The U.S. Payments Forum today released its fall 2016 market snapshot, providing statements on the status of the U.S. chip migration, its impacts on the U.S. market, and upcoming priorities and recently-released resources for moving the transition forward. The U.S. Payments Forum, formerly the EMV Migration Forum, is made up of constituents from the entire payments ecosystem and has been the source for EMV implementation guidance since the start of the migration in 2012.
State of the Market: An Update on EMV Progress
Today, approximately a third of U.S. merchants are enabled to accept chip cards[i], and about three quarters of consumers have at least one chip card in their wallet[ii]. As more payment acceptance points, such as in-store point-of-sale terminals, ATMs and automated fuel dispensers become enabled for EMV, fewer opportunities for counterfeit card fraud, the largest source of in-store card fraud in the U.S.[iii], will remain.
“The U.S. will need to reach critical mass of chip-on-chip[iv] transactions before we will start to see big drops in counterfeit card fraud,” said Randy Vanderhoof, director of the U.S. Payments Forum. “From what our chip-enabled merchants are telling us, chip-on-chip transactions are increasing at a very solid rate and our larger enabled merchants are seeing most of their transactions come in as chip transactions.
“As merchant enablement continues through the rest of this year and into next year," Vanderhoof continued, "I expect to see chip-on-chip transactions become a bigger proportion of overall transactions. As a Forum, we are working to identify pain points with the EMV migration and address issues to help move merchant enablement forward, and help the industry reach the goal of widespread chip card acceptance to remove counterfeit fraud from the system more quickly."
Trending Topics: The “Anniversary” of EMV
With October noted as a significant month in the U.S. migration to chip payments, and additional important dates on the horizon for the ATM[v] and petroleum[vi] industries, the U.S. Payments Forum explains the role of these dates in the overall migration journey.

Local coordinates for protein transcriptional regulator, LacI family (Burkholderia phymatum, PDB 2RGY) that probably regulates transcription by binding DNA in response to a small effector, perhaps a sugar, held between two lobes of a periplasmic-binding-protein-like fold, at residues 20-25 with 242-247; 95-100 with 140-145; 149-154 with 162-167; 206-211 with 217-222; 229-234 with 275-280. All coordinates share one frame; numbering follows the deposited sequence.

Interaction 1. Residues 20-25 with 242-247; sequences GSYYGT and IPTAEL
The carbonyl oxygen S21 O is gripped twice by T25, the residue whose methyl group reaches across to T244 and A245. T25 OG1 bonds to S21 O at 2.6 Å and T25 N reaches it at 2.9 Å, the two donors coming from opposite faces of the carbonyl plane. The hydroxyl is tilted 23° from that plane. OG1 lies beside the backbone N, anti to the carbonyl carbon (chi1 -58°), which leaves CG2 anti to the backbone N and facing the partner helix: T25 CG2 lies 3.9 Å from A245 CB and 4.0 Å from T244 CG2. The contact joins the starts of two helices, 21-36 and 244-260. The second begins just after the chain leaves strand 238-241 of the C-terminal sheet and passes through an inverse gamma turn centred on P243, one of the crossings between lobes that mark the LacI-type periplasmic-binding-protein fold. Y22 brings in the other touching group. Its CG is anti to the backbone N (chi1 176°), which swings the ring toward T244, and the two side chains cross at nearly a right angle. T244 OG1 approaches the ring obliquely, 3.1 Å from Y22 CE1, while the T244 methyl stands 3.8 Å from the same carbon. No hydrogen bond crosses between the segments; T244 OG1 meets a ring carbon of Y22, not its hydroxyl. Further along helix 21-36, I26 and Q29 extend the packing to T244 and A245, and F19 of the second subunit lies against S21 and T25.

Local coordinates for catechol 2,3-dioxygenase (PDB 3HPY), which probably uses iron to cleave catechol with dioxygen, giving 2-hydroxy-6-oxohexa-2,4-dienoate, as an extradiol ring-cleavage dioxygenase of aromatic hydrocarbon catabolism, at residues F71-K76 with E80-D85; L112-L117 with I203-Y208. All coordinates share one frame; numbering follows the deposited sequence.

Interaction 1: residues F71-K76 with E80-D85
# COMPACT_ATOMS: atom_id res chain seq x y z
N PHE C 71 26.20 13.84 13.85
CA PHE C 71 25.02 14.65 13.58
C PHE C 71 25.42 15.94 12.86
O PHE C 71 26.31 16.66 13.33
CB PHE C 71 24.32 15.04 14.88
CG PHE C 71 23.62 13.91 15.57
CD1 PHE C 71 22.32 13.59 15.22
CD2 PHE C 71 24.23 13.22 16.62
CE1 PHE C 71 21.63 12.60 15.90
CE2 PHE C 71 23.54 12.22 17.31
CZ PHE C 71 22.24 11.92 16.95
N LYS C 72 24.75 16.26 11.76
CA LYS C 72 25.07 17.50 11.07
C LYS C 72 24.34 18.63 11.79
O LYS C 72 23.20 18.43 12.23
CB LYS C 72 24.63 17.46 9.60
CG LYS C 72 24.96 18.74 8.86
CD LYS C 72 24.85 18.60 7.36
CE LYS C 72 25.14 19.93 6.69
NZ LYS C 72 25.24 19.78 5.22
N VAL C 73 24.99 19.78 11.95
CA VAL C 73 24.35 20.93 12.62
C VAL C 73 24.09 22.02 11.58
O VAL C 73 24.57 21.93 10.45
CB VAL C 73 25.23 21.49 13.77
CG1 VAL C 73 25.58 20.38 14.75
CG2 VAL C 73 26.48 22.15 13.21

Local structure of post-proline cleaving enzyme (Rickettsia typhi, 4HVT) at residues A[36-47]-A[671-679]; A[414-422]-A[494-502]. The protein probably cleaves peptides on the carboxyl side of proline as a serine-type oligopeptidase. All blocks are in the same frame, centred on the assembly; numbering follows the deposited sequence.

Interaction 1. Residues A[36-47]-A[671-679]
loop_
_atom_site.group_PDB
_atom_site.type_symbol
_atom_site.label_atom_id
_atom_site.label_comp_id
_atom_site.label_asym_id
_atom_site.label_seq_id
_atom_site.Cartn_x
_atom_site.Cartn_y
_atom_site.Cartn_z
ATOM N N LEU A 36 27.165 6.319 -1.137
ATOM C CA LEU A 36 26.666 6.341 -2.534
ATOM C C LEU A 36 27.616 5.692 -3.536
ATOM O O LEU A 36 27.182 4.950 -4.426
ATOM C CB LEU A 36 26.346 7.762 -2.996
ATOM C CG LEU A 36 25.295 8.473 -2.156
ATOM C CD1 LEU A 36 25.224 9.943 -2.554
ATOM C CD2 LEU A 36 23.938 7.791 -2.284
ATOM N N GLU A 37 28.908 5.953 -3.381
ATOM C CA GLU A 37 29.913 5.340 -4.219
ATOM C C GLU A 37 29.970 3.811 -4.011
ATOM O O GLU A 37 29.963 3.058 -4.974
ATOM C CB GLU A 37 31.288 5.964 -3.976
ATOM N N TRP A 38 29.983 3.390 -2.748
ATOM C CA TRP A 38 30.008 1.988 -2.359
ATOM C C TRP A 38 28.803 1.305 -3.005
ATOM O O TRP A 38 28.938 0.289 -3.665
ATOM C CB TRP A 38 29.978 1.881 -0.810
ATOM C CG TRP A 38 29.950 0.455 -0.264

“With this October marking a year since the policy changes for in-store fraud liability went into effect in the U.S., there is a lot of talk around this being the ‘anniversary of the U.S. chip migration,’ but we are in the midst of a large, complex migration that cannot be summarized by a single year’s activity,” Vanderhoof added. “October 2015 was a key date representing fraud liability policy changes for in-store chip card payments, while there are other key dates ahead for the ATM and petroleum industries. It is important for the payments industry to be aware of, and prepare for these dates as we move through the bigger journey towards full enablement of chip technology, while also understanding that this migration will take time—especially considering the size and complexity of the U.S. payments market.”
U.S. Payments Forum Priorities: Moving Chip Implementation Forward
Merchant migration – The Forum has published several new documents that address challenges facing the market that are a result of many merchants being in a state of transition to full EMV acceptance, such as addressing options to improve the speed of EMV transactions, the best practices for managing chargebacks, and changes to the minimum requirements for merchants impacted by the faster EMV specifications that were announced by the payments brands.